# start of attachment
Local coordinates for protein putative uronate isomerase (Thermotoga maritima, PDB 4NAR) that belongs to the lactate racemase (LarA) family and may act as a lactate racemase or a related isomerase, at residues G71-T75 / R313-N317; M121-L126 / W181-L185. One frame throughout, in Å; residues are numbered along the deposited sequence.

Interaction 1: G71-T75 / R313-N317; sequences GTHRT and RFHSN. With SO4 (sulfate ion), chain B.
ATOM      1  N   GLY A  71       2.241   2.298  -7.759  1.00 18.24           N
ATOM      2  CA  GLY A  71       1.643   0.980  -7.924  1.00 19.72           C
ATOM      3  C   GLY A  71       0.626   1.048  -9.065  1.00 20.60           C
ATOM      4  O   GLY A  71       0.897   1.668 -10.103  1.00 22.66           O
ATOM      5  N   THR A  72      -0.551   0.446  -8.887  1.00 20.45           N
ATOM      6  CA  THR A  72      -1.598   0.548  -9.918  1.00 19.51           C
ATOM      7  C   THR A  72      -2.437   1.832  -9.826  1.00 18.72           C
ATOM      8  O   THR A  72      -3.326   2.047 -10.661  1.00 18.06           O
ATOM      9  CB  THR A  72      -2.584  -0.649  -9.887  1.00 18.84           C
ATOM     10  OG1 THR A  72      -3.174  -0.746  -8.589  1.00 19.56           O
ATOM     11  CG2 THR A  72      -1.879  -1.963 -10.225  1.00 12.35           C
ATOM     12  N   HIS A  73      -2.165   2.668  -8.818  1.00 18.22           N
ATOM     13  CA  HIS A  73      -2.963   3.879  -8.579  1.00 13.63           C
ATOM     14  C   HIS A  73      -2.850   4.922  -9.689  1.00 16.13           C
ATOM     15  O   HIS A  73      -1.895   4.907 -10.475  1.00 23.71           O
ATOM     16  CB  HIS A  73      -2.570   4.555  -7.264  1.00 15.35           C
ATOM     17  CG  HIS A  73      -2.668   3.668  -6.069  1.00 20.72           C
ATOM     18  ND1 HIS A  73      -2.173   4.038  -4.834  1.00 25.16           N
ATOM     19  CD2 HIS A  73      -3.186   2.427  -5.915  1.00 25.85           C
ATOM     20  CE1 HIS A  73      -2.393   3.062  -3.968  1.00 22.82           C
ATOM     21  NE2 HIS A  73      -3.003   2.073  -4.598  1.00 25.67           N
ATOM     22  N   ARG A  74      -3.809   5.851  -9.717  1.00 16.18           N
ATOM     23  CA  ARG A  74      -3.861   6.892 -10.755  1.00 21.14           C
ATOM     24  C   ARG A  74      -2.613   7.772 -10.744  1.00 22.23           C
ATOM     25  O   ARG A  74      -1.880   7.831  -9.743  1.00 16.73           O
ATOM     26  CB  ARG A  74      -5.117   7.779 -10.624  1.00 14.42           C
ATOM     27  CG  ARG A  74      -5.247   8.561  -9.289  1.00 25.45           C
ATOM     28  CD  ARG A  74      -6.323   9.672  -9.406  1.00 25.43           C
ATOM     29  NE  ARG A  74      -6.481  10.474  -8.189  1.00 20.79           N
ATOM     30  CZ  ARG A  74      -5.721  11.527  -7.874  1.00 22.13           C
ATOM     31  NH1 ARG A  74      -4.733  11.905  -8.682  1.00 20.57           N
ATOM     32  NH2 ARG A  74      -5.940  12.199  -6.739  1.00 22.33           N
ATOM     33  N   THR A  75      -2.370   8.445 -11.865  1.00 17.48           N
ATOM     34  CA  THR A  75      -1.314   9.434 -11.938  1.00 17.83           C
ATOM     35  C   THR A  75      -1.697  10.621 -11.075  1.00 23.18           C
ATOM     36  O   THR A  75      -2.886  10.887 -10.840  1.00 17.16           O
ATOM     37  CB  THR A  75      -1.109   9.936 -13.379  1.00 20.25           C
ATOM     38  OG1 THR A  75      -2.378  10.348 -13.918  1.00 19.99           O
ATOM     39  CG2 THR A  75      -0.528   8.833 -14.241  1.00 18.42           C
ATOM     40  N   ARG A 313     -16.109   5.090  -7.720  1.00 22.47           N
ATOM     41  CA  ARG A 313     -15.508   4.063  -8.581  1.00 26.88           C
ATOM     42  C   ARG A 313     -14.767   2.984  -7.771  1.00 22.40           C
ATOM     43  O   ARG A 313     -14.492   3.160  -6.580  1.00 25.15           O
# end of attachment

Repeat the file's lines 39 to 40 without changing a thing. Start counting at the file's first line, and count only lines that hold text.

ATOM     37  CB  THR A  75      -1.109   9.936 -13.379  1.00 20.25           C
ATOM     38  OG1 THR A  75      -2.378  10.348 -13.918  1.00 19.99           O